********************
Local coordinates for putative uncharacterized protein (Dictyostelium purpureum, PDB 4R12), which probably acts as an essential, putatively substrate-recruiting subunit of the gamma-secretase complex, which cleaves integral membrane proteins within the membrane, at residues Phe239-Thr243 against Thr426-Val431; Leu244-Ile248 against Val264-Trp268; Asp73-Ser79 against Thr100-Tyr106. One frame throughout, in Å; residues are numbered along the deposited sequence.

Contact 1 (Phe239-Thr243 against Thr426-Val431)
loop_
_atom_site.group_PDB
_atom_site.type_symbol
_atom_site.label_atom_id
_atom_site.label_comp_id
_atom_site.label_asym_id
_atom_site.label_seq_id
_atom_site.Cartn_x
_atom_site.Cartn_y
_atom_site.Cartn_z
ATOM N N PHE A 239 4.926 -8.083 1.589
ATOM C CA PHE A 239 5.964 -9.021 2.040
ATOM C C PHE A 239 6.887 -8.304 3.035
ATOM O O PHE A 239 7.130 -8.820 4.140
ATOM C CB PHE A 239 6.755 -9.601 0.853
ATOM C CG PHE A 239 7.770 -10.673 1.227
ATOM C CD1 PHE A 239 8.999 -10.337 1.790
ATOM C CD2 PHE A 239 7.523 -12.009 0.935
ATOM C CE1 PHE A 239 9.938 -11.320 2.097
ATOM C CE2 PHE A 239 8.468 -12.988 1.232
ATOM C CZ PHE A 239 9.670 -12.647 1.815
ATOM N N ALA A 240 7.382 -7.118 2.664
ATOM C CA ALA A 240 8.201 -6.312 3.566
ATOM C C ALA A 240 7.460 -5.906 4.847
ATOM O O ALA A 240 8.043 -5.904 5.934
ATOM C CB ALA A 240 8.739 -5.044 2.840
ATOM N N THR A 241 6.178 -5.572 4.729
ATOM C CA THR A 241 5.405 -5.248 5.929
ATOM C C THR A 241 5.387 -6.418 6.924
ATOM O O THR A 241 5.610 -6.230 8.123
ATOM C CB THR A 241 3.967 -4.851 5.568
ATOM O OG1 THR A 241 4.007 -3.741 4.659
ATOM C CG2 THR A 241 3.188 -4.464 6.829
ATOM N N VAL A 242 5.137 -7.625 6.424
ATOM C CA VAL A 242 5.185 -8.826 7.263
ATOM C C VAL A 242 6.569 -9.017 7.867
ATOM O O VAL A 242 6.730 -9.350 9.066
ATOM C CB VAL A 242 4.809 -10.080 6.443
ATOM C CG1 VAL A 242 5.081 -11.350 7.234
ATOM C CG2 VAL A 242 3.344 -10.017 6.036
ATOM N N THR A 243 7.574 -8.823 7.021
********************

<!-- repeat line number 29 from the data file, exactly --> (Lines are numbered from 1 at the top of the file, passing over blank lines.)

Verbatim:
ATOM N N THR A 241 6.178 -5.572 4.729